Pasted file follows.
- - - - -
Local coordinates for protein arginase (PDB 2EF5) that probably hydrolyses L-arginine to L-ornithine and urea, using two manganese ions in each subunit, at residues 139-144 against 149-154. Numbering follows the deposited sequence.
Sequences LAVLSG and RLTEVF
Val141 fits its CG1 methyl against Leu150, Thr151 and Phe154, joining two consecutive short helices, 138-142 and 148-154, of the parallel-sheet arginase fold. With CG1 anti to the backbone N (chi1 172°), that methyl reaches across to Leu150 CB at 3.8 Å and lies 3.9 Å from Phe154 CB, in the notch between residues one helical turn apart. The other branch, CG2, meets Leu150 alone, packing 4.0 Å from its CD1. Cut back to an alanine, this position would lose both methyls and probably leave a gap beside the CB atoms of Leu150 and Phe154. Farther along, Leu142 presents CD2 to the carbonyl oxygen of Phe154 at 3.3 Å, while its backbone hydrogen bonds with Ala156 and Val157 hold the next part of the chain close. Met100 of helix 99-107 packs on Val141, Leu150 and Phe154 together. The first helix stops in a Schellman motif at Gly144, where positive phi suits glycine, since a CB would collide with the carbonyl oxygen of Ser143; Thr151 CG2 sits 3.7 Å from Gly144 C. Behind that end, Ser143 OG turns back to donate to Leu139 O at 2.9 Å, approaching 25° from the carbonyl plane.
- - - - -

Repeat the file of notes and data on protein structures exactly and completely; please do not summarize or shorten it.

Local coordinates for protein arginase (PDB 2EF5) that probably hydrolyses L-arginine to L-ornithine and urea, using two manganese ions in each subunit, at residues 139-144 against 149-154. Numbering follows the deposited sequence.
Sequences LAVLSG and RLTEVF
Val141 fits its CG1 methyl against Leu150, Thr151 and Phe154, joining two consecutive short helices, 138-142 and 148-154, of the parallel-sheet arginase fold. With CG1 anti to the backbone N (chi1 172°), that methyl reaches across to Leu150 CB at 3.8 Å and lies 3.9 Å from Phe154 CB, in the notch between residues one helical turn apart. The other branch, CG2, meets Leu150 alone, packing 4.0 Å from its CD1. Cut back to an alanine, this position would lose both methyls and probably leave a gap beside the CB atoms of Leu150 and Phe154. Farther along, Leu142 presents CD2 to the carbonyl oxygen of Phe154 at 3.3 Å, while its backbone hydrogen bonds with Ala156 and Val157 hold the next part of the chain close. Met100 of helix 99-107 packs on Val141, Leu150 and Phe154 together. The first helix stops in a Schellman motif at Gly144, where positive phi suits glycine, since a CB would collide with the carbonyl oxygen of Ser143; Thr151 CG2 sits 3.7 Å from Gly144 C. Behind that end, Ser143 OG turns back to donate to Leu139 O at 2.9 Å, approaching 25° from the carbonyl plane.